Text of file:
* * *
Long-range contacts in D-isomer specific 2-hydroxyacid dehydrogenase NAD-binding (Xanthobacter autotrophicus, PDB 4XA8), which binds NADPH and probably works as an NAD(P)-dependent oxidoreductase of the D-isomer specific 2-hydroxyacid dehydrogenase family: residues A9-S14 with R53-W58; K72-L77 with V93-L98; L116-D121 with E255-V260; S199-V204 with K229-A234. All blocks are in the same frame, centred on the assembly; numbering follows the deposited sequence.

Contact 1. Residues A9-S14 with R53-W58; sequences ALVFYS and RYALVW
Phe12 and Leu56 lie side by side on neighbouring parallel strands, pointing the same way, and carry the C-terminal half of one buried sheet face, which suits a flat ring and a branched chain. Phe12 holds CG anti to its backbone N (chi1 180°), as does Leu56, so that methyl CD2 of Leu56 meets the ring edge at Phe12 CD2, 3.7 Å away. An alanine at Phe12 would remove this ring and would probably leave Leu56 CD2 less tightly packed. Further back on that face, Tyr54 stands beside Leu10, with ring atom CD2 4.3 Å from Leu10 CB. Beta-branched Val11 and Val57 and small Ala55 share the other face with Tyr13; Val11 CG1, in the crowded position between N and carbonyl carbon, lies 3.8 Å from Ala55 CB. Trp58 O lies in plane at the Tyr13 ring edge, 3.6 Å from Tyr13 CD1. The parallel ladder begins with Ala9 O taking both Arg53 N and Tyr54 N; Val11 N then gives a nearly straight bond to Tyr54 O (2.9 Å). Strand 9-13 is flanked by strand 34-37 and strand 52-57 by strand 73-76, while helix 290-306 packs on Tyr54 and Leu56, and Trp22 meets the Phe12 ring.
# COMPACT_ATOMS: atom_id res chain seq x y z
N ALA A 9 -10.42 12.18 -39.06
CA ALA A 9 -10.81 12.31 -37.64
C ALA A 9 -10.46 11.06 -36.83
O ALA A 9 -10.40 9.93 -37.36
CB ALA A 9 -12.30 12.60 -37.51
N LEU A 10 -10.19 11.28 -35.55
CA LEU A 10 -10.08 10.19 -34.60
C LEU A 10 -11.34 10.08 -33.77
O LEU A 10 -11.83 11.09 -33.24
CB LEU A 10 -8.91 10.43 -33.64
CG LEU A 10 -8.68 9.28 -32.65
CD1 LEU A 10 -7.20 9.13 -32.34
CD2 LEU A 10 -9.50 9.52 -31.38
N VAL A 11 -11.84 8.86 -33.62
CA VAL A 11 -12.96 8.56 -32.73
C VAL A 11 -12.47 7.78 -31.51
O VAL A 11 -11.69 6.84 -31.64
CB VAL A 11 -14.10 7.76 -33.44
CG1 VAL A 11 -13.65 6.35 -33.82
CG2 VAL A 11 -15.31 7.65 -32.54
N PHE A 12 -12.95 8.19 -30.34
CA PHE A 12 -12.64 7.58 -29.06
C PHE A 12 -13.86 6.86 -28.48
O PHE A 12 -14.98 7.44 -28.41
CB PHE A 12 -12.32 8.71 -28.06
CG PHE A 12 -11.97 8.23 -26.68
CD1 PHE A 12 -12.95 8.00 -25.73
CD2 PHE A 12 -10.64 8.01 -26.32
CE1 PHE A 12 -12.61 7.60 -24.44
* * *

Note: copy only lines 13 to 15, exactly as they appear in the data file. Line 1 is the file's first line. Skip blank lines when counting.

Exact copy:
O LEU A 10 -11.83 11.09 -33.24
CB LEU A 10 -8.91 10.43 -33.64
CG LEU A 10 -8.68 9.28 -32.65